Since her death from cervical cancer the following year, there has been a steady stream of surveys, including an enormous 250-work retrospective at the Kunsthalle Basel in 2006, curated by Documenta 14 director Adam Szymczyk. This summer, another show opens at Madrid’s prestigious Reina Sofia. Hauser & Wirth, which is responsible for Lozano’s estate, has hosted four Lozano exhibitions since 2007; c 1962 is the fifth, and was previously presented at New York’s Karma last November.
Much attention has been bestowed on the drama of her life. Alanna Heiss, founder of PS1, for example, cast Lozano as a victim, claiming in a New York Times article in 2011 that: “Lee was cruelly caught in the space between art and madness.” Such diagnoses, even coming from a friendly acquaintance such as Heiss, rob Lozano of her deliberation and agency: qualities that rise to the foreground in c 1962.
Lozano was a reader of the Frankfurt School theorist Herbert Marcuse, who, in his 1955 book Eros and Civilization, posited sexual drive as a liberating force with the ability to positively affect society. As unnerving as Lozano’s paintings appear to be, they also present a sort of emancipation in allowing taboo organs to interact with banal household items; Lozano’s next painting and drawing series, Tools (1963), was to make this more explicitly violent, transforming hammers, spanners and screwdrivers into suggestive toys. This propensity for objects to become something else also allies Lozano with the French philosopher of eroticism Georges Bataille, whose sensational novel Story of the Eye (1928) melds ecstasy with extreme perversity, and frequently depicts body parts linguistically metamorphosing into others. In Lozano’s paintings, anything can slip into the sexual.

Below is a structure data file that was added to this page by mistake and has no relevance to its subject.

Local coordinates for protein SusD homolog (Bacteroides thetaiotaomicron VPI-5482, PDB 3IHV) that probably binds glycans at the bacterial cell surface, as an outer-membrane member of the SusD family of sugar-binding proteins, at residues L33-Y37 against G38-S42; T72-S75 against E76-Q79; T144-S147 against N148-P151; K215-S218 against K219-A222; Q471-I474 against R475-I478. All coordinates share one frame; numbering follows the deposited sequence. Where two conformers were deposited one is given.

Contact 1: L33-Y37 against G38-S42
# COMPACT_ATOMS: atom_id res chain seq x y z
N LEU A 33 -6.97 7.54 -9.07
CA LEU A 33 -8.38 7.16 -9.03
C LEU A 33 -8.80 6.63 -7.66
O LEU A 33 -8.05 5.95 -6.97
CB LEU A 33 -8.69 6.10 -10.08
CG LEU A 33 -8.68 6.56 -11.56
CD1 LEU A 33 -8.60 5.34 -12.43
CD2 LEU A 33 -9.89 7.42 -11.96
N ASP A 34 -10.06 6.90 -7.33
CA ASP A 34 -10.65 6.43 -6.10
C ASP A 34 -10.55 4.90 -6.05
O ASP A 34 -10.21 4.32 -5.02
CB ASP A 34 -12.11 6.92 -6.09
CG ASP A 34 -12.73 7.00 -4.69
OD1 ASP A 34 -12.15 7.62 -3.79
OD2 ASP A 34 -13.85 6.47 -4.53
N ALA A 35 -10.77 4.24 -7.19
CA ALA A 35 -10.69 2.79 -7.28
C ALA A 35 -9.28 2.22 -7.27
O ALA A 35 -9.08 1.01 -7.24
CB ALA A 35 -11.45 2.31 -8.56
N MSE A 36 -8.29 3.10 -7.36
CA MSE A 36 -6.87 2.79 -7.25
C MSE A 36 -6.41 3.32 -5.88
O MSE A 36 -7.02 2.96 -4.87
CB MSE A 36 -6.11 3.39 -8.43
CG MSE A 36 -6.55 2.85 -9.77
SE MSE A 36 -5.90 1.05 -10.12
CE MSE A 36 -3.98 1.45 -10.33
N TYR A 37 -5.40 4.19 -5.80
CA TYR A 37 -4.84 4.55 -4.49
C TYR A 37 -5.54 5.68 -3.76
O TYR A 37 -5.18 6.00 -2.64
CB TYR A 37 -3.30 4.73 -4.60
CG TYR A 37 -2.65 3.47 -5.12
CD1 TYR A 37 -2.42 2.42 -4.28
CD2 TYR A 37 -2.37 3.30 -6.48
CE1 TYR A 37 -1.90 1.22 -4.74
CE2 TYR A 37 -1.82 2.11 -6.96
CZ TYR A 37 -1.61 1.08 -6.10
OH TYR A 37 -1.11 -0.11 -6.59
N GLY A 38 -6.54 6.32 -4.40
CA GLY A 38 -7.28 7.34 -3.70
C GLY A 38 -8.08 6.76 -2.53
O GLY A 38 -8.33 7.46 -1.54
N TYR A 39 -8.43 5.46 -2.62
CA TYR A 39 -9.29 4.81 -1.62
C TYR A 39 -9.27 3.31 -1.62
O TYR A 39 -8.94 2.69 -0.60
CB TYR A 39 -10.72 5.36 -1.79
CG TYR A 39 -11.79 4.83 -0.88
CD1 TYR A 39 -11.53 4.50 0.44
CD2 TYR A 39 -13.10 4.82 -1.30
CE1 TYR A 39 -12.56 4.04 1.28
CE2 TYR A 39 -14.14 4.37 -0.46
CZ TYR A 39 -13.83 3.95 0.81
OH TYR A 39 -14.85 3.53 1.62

By painting suggestive forms drawn from both female and male bodies, Lozano denies the western tradition’s hierarchies of gender. Man and woman are equalised in their potential for the amatory, something that contrasts with the misogyny implicit in her later boycott. The minuscule scale of these works, too, has purpose beyond economic expediency. It evokes early modern portrait miniatures, which travellers carried as an intimate reminder of their partners, as well as the 18th-century pornographic miniatures used to stimulate sexual arousal. By forcing one to scrutinise closely, the form draws one into Lozano’s domain while distancing it from the outside world: this is a place where you have to strain to comprehend clearly. Yet despite this peep show aspect, the tangle of protrusions and orifices is not voyeuristic. We are not being given a sneak at the forbidden. Instead, the forbidden is leering out at us, often with lips and teeth.
These paintings are by no measure masterpieces. But in their unashamed eroticism, barbed surrealism and strange sexual honesty, they are much more than curiosities. Lozano’s belated re-emergence, and Hauser & Wirth’s consistent promotion of her work, is something to be thankful for. This is a dark, twisted fantasy worth exploring.